Key values are easily recognised as being part of what we appreciate about waterways and are representative of a broader range of environmental, cultural, social and economic values that we care about.
Environmentally, waterways provide habitat for plants and animals and are critically important in sustaining much of our region’s biodiversity.
Socially, waterways are important for our wellbeing. They provide places to escape the busy urban landscape, to bird watch, to fish for food, to actively commute, to meet friends and family, to exercise and connect with nature. They provide cool and shady spaces during hot weather, and water for swimming and boating.
Culturally, waterways are places of memories, ancestral and spiritual connection, and connection to country.
Economically, waterways provide benefits through provision of drinking water to towns and cities, water for livestock and irrigation for crops and pleasant places for travel, tourism, hospitality purposes and boat mooring.
The Healthy Waterways Strategy aims to improve key values
The nine key values are a sub-set of waterway values that have been chosen as representative measures of a broader range of values. By undertaking actions to improve the key values we improve all environmental, social, cultural and economic waterway values, thereby paving the way to achieve the overarching vision of the strategy.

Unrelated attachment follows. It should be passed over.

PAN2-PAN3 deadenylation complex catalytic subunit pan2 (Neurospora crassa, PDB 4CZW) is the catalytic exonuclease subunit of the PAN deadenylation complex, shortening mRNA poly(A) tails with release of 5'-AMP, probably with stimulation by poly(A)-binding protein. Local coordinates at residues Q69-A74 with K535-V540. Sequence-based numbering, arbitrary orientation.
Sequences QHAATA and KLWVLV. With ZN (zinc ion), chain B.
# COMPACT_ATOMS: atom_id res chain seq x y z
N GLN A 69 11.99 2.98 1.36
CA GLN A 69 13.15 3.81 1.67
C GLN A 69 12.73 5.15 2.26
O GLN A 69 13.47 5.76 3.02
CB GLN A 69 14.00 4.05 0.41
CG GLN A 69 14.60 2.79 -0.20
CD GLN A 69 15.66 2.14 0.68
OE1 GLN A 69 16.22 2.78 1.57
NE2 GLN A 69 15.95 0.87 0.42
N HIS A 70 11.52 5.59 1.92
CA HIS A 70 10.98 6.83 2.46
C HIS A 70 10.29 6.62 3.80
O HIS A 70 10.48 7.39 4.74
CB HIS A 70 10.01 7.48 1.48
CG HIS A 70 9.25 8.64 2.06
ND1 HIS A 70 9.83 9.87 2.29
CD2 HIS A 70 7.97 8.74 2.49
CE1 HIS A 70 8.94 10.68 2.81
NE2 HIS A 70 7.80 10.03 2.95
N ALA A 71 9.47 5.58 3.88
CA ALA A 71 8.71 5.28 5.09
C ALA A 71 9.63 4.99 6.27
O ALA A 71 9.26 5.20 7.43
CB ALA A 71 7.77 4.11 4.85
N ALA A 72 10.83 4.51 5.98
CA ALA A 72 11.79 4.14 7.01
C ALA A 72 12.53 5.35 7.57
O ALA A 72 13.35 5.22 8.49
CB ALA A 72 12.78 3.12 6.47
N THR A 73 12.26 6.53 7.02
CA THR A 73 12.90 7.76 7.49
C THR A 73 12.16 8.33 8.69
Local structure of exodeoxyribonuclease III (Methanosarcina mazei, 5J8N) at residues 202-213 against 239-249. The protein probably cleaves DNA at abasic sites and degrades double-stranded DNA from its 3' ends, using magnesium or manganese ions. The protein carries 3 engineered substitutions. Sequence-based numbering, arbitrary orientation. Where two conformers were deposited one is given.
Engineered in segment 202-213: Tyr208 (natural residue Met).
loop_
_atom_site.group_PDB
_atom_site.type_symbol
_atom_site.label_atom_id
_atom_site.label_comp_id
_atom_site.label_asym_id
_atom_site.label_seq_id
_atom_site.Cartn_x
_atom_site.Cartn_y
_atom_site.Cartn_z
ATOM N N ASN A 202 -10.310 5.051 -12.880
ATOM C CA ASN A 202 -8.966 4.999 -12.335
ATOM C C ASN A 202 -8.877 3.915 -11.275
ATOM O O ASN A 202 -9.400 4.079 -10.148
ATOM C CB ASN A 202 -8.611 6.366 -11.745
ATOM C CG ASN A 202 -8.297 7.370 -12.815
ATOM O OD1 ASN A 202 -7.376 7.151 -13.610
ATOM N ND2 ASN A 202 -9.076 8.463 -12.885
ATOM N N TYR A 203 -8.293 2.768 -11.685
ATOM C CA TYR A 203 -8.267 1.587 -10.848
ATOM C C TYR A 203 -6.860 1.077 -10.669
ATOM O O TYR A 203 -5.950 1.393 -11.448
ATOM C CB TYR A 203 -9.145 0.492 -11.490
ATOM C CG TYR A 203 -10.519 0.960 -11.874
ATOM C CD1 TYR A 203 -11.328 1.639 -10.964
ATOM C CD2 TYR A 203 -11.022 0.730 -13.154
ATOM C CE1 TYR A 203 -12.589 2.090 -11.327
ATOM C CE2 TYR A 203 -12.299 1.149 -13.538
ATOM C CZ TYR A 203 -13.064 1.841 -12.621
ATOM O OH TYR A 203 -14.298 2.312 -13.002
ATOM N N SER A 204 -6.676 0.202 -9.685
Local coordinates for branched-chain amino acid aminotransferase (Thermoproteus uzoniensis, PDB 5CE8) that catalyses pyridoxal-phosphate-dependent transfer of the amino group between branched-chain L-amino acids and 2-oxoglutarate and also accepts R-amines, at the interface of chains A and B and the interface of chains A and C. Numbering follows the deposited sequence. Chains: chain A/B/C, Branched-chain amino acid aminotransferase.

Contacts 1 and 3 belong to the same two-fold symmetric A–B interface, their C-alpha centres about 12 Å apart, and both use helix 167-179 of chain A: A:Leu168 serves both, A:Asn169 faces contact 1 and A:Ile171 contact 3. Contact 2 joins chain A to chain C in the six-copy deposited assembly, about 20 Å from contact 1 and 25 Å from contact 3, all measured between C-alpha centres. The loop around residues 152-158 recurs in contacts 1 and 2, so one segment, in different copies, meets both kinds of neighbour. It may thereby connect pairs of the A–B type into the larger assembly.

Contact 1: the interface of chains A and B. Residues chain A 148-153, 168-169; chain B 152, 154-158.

Values are supported by waterway conditions
The health of waterway values is supported by a range of waterway conditions. Rivers, wetlands and estuaries have a different set of conditions that support their specific key values.
Waterway conditions are what we are aiming to improve through actions outlined in the strategy (performance objectives). Some examples include establishing vegetated buffers, removing fish barriers, reducing litter and improving flow in rivers.
It can take a long time to see changes in key values
Key value targets are set with a 50-year outlook. Some on-ground actions can rapidly change waterway conditions but may still take a while to benefit the key values. For example, removing fish barriers works quickly to connect habitat for fish allowing for improved range and genetic diversity that will eventually strengthen populations.
However, most on-ground actions require many years to result in changes in waterway condition and even longer to improve values. For instance, new vegetation planted along waterways will take many years to provide shade, and even longer to contribute to tree hollow habitat or provide a natural source of instream debris for fish breeding.
Monitoring the health of values and conditions lets us understand the drivers and responses to the changes occurring within our region
Data to inform our understanding of the health of the waterway values is collected regularly and assessed at mid-term and near the end of the 10-year strategy. Because it takes time for on-ground actions to improve some values we do not necessarily expect to see rapid improvements over the life of the strategy. We will continue to monitor and add information to existing data sets to assess progress over the longer term.